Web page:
Evaluation of the Pensacola Relative Ceramic Chronology by Percentage Stratigraphy Seriation
Author(s): Grace Riehm
In parts of the U.S. Southeast, including south Alabama, relative ceramic chronologies for prehistoric archaeological sequences are based on descriptive type-variety systems of classification that have remained unevaluated by seriation methods. This project assesses the chronological utility of the type-variety classification for Pensacola archaeological culture ceramics through the application of seriation methods to collections from three extensively excavated sites on Mobile Bay. Chronological utility is defined here by application of the popularity principle with evidence of introduction, increase, and decrease in ceramic type-varieties through time as ordered by stratigraphic superposition. Lyman et al. (1998) refer to this combined method of frequency seriation and stratigraphic sequence as percentage stratigraphy, which establishes a relative chronology based on a testable stylistic progression of ceramic types through time. Decorated pottery from Shell Bank (1BA81), Andrew’s Place (1MB1), and D’Olive Creek (1BA196 and 1BA251) was sorted by previously established type-varieties and a seriation performed using the Excel macro created by Tim Hunt and Carl Lipo. Through this methodology, type-varieties of chronological utility can be identified and those that lack chronological utility can be rejected. The results of the seriation are presented and used to evaluate the chronological utility of the current Pensacola ceramic phase chronology.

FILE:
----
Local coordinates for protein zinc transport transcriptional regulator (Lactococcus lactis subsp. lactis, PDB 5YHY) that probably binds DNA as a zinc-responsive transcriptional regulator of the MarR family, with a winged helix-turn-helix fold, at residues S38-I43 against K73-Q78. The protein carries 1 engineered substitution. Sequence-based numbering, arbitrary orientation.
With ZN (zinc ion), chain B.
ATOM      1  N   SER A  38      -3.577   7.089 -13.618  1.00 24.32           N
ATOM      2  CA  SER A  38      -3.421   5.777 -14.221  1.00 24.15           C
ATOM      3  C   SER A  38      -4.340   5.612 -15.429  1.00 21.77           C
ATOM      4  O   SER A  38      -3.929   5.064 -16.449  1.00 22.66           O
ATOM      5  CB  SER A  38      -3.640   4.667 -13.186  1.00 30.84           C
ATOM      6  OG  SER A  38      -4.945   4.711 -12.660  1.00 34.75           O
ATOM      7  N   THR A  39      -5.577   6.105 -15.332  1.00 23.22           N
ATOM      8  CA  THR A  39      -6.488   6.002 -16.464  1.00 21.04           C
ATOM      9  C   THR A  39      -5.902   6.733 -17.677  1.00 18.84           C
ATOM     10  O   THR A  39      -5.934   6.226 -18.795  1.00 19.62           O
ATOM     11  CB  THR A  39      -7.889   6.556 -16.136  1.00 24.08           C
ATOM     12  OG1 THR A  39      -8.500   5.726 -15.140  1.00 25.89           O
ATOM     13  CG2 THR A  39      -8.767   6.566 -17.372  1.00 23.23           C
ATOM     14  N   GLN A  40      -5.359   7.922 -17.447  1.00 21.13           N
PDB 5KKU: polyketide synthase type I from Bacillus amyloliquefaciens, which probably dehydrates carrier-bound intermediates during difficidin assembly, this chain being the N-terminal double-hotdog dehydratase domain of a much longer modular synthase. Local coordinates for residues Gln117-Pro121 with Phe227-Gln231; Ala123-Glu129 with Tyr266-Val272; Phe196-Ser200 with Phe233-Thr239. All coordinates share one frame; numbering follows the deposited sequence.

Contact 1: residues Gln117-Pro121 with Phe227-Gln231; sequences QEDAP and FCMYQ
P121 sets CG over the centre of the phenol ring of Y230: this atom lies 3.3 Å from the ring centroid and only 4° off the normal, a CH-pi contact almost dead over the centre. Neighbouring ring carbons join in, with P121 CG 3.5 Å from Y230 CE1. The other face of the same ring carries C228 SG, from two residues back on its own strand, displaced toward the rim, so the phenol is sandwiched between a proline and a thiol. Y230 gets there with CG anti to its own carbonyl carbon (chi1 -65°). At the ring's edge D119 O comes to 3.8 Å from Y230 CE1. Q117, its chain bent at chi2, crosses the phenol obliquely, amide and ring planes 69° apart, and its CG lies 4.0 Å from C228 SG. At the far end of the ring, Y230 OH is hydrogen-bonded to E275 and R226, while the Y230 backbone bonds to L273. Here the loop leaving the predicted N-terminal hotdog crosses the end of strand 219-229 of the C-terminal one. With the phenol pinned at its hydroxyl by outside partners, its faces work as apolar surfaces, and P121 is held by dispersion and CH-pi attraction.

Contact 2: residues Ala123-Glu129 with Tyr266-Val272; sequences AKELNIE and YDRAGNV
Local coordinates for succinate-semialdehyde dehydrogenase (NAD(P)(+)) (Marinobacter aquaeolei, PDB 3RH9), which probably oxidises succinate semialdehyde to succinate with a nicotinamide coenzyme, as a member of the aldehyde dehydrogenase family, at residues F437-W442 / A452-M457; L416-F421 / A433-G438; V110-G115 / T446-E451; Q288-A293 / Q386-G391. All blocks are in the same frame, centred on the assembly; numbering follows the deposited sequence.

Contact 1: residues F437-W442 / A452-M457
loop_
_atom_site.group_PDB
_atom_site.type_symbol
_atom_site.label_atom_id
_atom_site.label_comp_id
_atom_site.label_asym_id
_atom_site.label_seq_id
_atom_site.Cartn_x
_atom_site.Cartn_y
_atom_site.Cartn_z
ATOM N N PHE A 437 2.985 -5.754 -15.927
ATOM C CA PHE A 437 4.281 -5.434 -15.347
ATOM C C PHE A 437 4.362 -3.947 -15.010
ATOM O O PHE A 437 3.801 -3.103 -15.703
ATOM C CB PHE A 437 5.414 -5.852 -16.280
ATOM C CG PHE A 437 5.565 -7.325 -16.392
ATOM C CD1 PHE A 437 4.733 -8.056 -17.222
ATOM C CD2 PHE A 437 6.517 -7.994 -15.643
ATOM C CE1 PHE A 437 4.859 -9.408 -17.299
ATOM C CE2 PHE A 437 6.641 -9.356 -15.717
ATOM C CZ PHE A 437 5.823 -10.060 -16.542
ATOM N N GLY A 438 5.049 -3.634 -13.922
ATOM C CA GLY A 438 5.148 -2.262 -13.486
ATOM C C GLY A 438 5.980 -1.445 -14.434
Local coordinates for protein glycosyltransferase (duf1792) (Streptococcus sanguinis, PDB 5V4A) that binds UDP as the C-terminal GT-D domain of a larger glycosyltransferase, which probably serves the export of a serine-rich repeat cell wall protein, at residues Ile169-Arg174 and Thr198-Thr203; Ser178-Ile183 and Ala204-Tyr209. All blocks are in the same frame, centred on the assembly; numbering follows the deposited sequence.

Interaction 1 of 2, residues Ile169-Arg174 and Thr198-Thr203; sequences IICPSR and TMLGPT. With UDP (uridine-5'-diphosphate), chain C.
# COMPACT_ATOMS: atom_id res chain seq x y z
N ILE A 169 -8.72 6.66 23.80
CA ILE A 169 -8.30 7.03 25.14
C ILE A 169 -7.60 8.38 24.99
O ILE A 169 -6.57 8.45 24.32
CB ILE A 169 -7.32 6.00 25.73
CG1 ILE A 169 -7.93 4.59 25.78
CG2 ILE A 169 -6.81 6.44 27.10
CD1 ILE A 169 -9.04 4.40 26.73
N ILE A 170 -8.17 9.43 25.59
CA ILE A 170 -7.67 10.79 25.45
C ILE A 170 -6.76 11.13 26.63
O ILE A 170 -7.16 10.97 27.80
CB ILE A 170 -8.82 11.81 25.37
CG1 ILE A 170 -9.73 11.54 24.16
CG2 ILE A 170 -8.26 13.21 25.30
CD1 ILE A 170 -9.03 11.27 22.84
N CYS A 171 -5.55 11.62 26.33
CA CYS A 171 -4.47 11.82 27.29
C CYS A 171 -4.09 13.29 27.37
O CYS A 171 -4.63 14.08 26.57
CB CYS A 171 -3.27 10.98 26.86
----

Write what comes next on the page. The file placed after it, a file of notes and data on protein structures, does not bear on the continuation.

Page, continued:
Cite this Record
Evaluation of the Pensacola Relative Ceramic Chronology by Percentage Stratigraphy Seriation. Grace Riehm. Presented at The 81st Annual Meeting of the Society for American Archaeology, Orlando, Florida. 2016 ( tDAR id: 404921)
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min long: -91.274; min lat: 24.847 ; max long: -72.642; max lat: 36.386 ;